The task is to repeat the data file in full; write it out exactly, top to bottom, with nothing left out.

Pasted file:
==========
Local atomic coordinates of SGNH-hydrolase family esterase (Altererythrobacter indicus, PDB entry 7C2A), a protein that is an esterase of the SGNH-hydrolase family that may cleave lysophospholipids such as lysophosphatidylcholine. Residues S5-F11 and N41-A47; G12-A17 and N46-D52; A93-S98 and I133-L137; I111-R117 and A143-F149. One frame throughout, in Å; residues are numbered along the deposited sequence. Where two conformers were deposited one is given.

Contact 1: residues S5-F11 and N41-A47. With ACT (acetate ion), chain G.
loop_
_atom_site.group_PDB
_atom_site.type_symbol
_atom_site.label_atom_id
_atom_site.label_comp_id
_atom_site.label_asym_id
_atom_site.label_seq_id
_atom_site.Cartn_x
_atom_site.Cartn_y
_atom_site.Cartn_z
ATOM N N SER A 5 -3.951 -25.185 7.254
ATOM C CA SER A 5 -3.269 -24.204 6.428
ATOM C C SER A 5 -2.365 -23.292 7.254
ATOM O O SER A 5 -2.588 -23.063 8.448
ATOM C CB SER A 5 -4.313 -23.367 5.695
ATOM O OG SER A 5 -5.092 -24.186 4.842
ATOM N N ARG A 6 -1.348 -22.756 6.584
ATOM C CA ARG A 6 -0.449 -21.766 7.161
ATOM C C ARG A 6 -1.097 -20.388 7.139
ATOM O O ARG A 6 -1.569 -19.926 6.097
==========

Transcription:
Local atomic coordinates of SGNH-hydrolase family esterase (Altererythrobacter indicus, PDB entry 7C2A), a protein that is an esterase of the SGNH-hydrolase family that may cleave lysophospholipids such as lysophosphatidylcholine. Residues S5-F11 and N41-A47; G12-A17 and N46-D52; A93-S98 and I133-L137; I111-R117 and A143-F149. One frame throughout, in Å; residues are numbered along the deposited sequence. Where two conformers were deposited one is given.

Contact 1: residues S5-F11 and N41-A47. With ACT (acetate ion), chain G.
loop_
_atom_site.group_PDB
_atom_site.type_symbol
_atom_site.label_atom_id
_atom_site.label_comp_id
_atom_site.label_asym_id
_atom_site.label_seq_id
_atom_site.Cartn_x
_atom_site.Cartn_y
_atom_site.Cartn_z
ATOM N N SER A 5 -3.951 -25.185 7.254
ATOM C CA SER A 5 -3.269 -24.204 6.428
ATOM C C SER A 5 -2.365 -23.292 7.254
ATOM O O SER A 5 -2.588 -23.063 8.448
ATOM C CB SER A 5 -4.313 -23.367 5.695
ATOM O OG SER A 5 -5.092 -24.186 4.842
ATOM N N ARG A 6 -1.348 -22.756 6.584
ATOM C CA ARG A 6 -0.449 -21.766 7.161
ATOM C C ARG A 6 -1.097 -20.388 7.139
ATOM O O ARG A 6 -1.569 -19.926 6.097